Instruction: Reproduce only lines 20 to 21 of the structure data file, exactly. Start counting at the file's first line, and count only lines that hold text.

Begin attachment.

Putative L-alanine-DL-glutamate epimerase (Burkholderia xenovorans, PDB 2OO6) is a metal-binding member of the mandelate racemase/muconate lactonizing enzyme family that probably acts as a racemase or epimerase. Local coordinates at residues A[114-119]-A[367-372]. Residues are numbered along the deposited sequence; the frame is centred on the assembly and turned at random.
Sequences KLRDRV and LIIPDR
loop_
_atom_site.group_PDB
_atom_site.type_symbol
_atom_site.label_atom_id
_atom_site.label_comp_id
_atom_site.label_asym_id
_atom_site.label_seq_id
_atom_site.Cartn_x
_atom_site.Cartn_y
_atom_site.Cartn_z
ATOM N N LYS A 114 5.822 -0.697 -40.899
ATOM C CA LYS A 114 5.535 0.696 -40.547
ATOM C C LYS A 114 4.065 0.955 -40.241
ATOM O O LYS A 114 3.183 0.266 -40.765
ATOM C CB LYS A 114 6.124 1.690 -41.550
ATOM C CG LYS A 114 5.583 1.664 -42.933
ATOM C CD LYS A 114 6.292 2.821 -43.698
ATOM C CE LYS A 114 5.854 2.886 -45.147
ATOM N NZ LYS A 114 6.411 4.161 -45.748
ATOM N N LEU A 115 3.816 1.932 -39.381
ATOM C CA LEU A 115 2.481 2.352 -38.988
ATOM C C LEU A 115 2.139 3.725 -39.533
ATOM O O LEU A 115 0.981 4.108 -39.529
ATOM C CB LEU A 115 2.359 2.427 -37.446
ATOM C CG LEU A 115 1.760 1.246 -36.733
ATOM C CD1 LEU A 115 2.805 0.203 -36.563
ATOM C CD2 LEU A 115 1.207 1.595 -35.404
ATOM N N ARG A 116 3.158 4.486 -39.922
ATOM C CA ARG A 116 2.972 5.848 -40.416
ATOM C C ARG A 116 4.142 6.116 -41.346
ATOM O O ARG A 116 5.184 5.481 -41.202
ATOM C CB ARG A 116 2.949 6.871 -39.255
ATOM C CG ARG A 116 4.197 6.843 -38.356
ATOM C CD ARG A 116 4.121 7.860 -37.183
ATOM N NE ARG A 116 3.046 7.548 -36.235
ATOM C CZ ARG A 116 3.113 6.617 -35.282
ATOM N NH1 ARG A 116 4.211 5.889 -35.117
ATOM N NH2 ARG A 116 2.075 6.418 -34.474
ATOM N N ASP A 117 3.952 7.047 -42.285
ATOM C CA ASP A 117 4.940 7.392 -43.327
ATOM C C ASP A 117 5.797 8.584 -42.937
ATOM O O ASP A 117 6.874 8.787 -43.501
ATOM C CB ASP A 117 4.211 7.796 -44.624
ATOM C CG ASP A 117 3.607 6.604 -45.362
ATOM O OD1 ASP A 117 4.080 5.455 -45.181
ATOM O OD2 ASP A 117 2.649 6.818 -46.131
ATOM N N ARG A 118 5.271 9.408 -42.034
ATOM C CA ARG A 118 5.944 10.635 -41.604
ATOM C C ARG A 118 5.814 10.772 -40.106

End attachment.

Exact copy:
ATOM C CE LYS A 114 5.854 2.886 -45.147
ATOM N NZ LYS A 114 6.411 4.161 -45.748